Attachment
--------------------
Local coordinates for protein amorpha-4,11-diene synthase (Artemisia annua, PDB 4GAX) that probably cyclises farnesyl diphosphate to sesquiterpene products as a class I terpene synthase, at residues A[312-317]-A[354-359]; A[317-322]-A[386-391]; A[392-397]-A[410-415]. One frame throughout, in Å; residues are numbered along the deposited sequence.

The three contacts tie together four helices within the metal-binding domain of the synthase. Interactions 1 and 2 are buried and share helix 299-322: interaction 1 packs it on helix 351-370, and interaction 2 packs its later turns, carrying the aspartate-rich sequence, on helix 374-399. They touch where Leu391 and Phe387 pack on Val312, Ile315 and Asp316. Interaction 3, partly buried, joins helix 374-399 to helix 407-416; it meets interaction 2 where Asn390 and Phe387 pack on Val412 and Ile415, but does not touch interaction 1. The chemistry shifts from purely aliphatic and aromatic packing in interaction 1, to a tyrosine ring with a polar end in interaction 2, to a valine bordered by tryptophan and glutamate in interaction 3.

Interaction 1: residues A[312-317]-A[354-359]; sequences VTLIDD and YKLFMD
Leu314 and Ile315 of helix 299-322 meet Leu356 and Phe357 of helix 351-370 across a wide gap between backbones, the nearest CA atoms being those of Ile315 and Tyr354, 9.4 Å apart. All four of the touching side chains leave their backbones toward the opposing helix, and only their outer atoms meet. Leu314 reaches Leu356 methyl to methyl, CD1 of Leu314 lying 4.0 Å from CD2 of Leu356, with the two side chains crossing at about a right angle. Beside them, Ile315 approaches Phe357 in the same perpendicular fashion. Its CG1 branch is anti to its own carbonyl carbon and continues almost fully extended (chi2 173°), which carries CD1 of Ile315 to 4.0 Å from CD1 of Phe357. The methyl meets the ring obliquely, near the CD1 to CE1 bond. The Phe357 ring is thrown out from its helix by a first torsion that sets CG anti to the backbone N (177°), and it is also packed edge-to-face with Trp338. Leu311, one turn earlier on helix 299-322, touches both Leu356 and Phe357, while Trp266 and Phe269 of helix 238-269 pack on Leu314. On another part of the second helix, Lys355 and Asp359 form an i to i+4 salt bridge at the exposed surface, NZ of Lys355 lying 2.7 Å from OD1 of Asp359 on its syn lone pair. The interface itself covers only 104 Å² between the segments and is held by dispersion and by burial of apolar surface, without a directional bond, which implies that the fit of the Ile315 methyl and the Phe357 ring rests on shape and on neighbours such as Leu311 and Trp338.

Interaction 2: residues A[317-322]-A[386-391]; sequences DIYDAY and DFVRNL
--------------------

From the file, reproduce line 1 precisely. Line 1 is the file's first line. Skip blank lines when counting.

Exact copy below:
Local coordinates for protein amorpha-4,11-diene synthase (Artemisia annua, PDB 4GAX) that probably cyclises farnesyl diphosphate to sesquiterpene products as a class I terpene synthase, at residues A[312-317]-A[354-359]; A[317-322]-A[386-391]; A[392-397]-A[410-415]. One frame throughout, in Å; residues are numbered along the deposited sequence.